A Derivative is any financial instrument which derives its value from some underlying security or other reference value. The security or reference in question can take many forms - e.g. stocks, shares, commodities, indexes, weather patterns and other derivatives. A simple example would be a call option on wheat. Wheat is the underlying commodity and the derivative is the call option. The underlying itself can be a derivative (e.g. options on options). The range of types of derivatives is huge. 1973, when the Black-Scholes pricing framework started to be used, is seen as the birthdate of the explosion of modern derivative trading.
Examples of vanilla options include calls, puts, caps, floors and forwards. Vanilla is a term which can be understood in a few ways. The most obvious is that the derivative has simple features, like a singular payoff, no-early exercise and so on. The other criterion is that the option can be priced in a straightforward manner.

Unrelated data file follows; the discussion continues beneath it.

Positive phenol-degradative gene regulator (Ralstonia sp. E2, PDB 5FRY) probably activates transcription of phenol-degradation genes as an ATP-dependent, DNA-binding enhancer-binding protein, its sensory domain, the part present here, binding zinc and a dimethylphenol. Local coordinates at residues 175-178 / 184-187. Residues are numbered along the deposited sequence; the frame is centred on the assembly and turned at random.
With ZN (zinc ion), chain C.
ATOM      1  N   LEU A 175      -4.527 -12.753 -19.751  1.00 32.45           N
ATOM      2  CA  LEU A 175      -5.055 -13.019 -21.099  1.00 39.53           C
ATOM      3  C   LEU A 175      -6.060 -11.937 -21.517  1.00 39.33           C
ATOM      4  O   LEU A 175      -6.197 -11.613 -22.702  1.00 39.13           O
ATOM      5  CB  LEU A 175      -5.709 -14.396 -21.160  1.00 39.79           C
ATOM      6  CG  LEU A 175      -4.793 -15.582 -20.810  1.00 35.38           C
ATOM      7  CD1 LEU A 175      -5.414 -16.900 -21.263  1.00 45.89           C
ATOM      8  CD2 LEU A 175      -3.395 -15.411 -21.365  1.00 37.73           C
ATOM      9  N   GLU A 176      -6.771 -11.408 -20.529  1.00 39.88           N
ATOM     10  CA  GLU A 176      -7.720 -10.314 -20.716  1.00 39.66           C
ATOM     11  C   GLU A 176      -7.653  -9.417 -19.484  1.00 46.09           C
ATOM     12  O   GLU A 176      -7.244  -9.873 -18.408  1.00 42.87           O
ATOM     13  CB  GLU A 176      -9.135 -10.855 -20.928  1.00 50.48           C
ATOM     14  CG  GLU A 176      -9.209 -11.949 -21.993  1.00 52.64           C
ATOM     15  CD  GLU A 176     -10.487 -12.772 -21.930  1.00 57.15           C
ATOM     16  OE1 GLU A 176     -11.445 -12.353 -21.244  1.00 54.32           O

Examples would include barriers, American options, rainbows, lookbacks, cliquet and baskets. Some people may describe some of these options as vanilla, although each of them provide unique challenges in quantitative analysis, making them non-trivial.
Derivatives with no optionality
Not all derivatives are options. The classic example is the rate swap, which is a bond derivative.
Size of the derivative market
The market for derivatives is of gigantic proportions. For example the notional value of all OTC at the end of 2006 was estimated to be $415 trillion, with a daily turnover of $2544 billion.